IAM Local 311

Los Angeles's Fighting Machinists Since 1900

Know Your Rights

Weingarten Rights – Representation during an investigation interview conducted by your employer.

Unions should encourage workers to assert their Weingarten rights. The presence of a steward can help in many ways.  The contents of this section is not intended as legal advice, please contact your Union representative for further information.

  • The steward can help a fearful or inarticulate employee explain what happened.

  • The steward can raise extenuating factors.

  • The steward can advise an employee against blindly denying everything, thereby giving the appearance of dishonesty and guilt.

  • The steward can help prevent an employee from making fatal admissions.

  • The steward can stop an employee from losing his or her temper, and perhaps getting fired for insubordination.

  • The steward can serve as a witness to prevent supervisors from giving a false account of the conversation.

Investigatory Interviews usually relate to subjects such as absenteeism, accidents, damage to company property, drinking, drugs, falsification of records, fighting, insubordination, lateness, poor attitude, sabotage, theft, violation of safety rules, work performance


 

Weingarten Rules:

Under the Supreme Court’s Weingarten decision, when an investigatory interview occurs, the following rules apply:

RULE 1:
The employee must make a clear request for union representation before or during the interview. The employee cannot be punished for making this request.

RULE 2:
After the employee makes the request, the employer must choose from among three options. The Employer must either: 

Grant the request and delay questioning until the union representative arrives and has a chance to consult privately with the employee; or 
Deny the request and end the interview immediately; or 
Give the employee a choice of (1) having the interview without representation or (2) ending the interview. 

 

RULE 3:
If the employer denies the request for union representation, and continues to ask questions, it commits an unfair labor practice and the employee has a right to refuse to answer. The employer may not discipline the employee for such a refusal.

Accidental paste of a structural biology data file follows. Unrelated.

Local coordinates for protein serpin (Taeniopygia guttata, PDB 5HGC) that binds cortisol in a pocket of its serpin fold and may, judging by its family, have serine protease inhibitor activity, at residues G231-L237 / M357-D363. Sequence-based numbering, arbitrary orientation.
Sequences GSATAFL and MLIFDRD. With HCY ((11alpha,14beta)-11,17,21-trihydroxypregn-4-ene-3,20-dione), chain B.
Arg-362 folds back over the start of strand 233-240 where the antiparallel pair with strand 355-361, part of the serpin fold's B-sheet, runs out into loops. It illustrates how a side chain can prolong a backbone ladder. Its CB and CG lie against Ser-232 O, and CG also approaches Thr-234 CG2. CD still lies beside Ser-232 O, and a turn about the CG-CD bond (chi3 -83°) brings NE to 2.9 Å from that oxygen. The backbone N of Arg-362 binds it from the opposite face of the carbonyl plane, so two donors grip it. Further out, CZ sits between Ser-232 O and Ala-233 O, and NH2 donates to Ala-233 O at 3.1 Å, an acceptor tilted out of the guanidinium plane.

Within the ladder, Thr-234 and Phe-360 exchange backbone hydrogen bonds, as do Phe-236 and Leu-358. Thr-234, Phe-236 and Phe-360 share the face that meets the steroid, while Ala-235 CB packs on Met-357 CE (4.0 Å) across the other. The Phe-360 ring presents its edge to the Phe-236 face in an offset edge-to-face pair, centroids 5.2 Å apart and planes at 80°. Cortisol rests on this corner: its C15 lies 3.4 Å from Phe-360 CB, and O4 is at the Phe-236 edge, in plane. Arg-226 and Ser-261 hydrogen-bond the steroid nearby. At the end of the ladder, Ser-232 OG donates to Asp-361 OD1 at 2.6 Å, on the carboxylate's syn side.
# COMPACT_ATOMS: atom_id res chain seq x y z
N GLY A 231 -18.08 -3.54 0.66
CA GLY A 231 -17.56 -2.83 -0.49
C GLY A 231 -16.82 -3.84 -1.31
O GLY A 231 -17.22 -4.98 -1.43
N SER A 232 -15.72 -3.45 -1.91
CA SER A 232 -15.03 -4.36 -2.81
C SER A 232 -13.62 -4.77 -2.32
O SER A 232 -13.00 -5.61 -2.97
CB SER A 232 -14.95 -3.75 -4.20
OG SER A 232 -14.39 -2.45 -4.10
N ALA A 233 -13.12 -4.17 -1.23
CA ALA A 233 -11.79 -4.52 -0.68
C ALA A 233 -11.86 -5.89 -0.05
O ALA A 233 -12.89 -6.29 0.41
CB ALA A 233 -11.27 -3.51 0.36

Unions should encourage workers to assert their Weingarten rights. The presence of a steward can help in many ways. For example:

The steward can help a fearful or inarticulate employee explain what happened. 
The steward can raise extenuating factors. 

The steward can advise an employee against blindly denying everything, thereby giving the appearance of dishonesty and guilt. 

The steward can help prevent an employee from making fatal admissions. 

The steward can stop an employee from losing his or her temper, and perhaps getting fired for insubordination. 

The steward can serve as a witness to prevent supervisors from giving a false account of the conversation. 

Note: the NLRB generally does not defer charges alleging a violation of Weingarten rights. Nor are violations considered de minimus even if no employee is disciplined.

What is an Investigatory Interview?

Employees have Weingarten rights only during investigatory interviews. An investigatory interview occurs when a supervisor questions an employee to obtain information that could be used as a basis for discipline or asks an employee to defend his or her conduct. If an employee has a reasonable belief that discipline or other adverse consequences may result from what he or she says, the employee has a right to request union representation.

Shop-floor conversations: Not every management-initiated discussion is an investigatory interview. For example, a foreman may talk to a worker about the proper way to do a job. Even if the boss asks questions, this is not an investigatory interview because the possibility of discipline is remote. The same is true of routine conversations to clarify work assignments or explain safety rules.

Nevertheless, even an ordinary shop-floor discussion can change its character if the supervisor is dissatisfied with the employee’s answers. If this happens, the employee can insist on the presence of a union representative before the conversation goes any further.

Disciplinary announcements: When a supervisor calls a worker to the office to announce a warning or other discipline, is this an investigatory interview affording the worker a right to union representation? The NLRB says no, because the employer is merely announcing a previously arrived-at decision and is not questioning the worker. Such a meeting, however, can be transformed into an investigatory interview if the supervisor begins to ask questions to support the decision.

Note: An employer that has followed a past practice of allowing stewards to be present when supervisors announce discipline, must maintain the practice during the contract term. Refusing to allow a steward to attend would constitute an unlawful unilateral change.

Educating Workers
You may be familiar with the “Miranda warnings” given by police. The Miranda warnings notify criminal suspects of their rights, including the right to a lawyer and to remain silent. Unfortunately, the Supreme Court did not impose a notice requirement in its Weingarten decision. Employers have no obligation to inform workers of their right to request union representation. This is the Union’s job.

IAM Local 311A © 2014